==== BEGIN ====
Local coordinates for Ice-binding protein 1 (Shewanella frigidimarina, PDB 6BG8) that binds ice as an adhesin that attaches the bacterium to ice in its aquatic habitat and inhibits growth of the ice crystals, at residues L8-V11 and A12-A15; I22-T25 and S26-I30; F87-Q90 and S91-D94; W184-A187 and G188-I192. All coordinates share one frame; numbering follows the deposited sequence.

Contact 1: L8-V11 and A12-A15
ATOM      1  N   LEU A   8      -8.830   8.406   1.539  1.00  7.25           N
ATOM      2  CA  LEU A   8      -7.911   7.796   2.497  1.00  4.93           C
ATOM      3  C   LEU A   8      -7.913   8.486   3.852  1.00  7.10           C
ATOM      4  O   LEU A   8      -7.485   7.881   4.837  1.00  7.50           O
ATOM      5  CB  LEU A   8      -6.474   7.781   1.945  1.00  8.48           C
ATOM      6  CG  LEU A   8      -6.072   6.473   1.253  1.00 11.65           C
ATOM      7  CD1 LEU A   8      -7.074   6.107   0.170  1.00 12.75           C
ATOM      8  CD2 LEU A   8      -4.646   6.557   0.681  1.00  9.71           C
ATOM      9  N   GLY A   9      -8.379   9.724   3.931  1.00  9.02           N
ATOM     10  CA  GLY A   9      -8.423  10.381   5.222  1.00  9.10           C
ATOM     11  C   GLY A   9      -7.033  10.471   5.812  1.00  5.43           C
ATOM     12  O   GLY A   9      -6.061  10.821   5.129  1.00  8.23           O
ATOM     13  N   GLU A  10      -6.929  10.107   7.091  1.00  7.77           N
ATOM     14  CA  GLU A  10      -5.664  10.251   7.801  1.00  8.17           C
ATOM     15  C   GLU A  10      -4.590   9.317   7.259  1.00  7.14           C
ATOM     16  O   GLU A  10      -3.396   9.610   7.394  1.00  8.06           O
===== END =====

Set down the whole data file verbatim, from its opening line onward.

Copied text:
Local coordinates for Ice-binding protein 1 (Shewanella frigidimarina, PDB 6BG8) that binds ice as an adhesin that attaches the bacterium to ice in its aquatic habitat and inhibits growth of the ice crystals, at residues L8-V11 and A12-A15; I22-T25 and S26-I30; F87-Q90 and S91-D94; W184-A187 and G188-I192. All coordinates share one frame; numbering follows the deposited sequence.

Contact 1: L8-V11 and A12-A15
ATOM      1  N   LEU A   8      -8.830   8.406   1.539  1.00  7.25           N
ATOM      2  CA  LEU A   8      -7.911   7.796   2.497  1.00  4.93           C
ATOM      3  C   LEU A   8      -7.913   8.486   3.852  1.00  7.10           C
ATOM      4  O   LEU A   8      -7.485   7.881   4.837  1.00  7.50           O
ATOM      5  CB  LEU A   8      -6.474   7.781   1.945  1.00  8.48           C
ATOM      6  CG  LEU A   8      -6.072   6.473   1.253  1.00 11.65           C
ATOM      7  CD1 LEU A   8      -7.074   6.107   0.170  1.00 12.75           C
ATOM      8  CD2 LEU A   8      -4.646   6.557   0.681  1.00  9.71           C
ATOM      9  N   GLY A   9      -8.379   9.724   3.931  1.00  9.02           N
ATOM     10  CA  GLY A   9      -8.423  10.381   5.222  1.00  9.10           C
ATOM     11  C   GLY A   9      -7.033  10.471   5.812  1.00  5.43           C
ATOM     12  O   GLY A   9      -6.061  10.821   5.129  1.00  8.23           O
ATOM     13  N   GLU A  10      -6.929  10.107   7.091  1.00  7.77           N
ATOM     14  CA  GLU A  10      -5.664  10.251   7.801  1.00  8.17           C
ATOM     15  C   GLU A  10      -4.590   9.317   7.259  1.00  7.14           C
ATOM     16  O   GLU A  10      -3.396   9.610   7.394  1.00  8.06           O